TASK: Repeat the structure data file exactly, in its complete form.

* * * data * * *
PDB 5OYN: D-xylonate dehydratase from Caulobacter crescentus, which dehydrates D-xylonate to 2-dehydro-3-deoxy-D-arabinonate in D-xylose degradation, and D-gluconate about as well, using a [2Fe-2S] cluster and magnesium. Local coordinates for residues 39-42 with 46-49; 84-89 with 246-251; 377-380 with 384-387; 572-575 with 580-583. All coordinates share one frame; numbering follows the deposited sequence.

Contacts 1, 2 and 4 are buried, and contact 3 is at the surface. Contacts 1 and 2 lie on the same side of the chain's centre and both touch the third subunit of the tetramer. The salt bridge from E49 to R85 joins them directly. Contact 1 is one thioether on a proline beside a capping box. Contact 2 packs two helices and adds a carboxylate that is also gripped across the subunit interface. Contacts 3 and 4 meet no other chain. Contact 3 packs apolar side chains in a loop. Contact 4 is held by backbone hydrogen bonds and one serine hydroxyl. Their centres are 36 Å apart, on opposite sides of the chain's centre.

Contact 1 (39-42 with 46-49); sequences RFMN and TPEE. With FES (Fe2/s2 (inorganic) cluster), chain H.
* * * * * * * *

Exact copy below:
PDB 5OYN: D-xylonate dehydratase from Caulobacter crescentus, which dehydrates D-xylonate to 2-dehydro-3-deoxy-D-arabinonate in D-xylose degradation, and D-gluconate about as well, using a [2Fe-2S] cluster and magnesium. Local coordinates for residues 39-42 with 46-49; 84-89 with 246-251; 377-380 with 384-387; 572-575 with 580-583. All coordinates share one frame; numbering follows the deposited sequence.

Contacts 1, 2 and 4 are buried, and contact 3 is at the surface. Contacts 1 and 2 lie on the same side of the chain's centre and both touch the third subunit of the tetramer. The salt bridge from E49 to R85 joins them directly. Contact 1 is one thioether on a proline beside a capping box. Contact 2 packs two helices and adds a carboxylate that is also gripped across the subunit interface. Contacts 3 and 4 meet no other chain. Contact 3 packs apolar side chains in a loop. Contact 4 is held by backbone hydrogen bonds and one serine hydroxyl. Their centres are 36 Å apart, on opposite sides of the chain's centre.

Contact 1 (39-42 with 46-49); sequences RFMN and TPEE. With FES (Fe2/s2 (inorganic) cluster), chain H.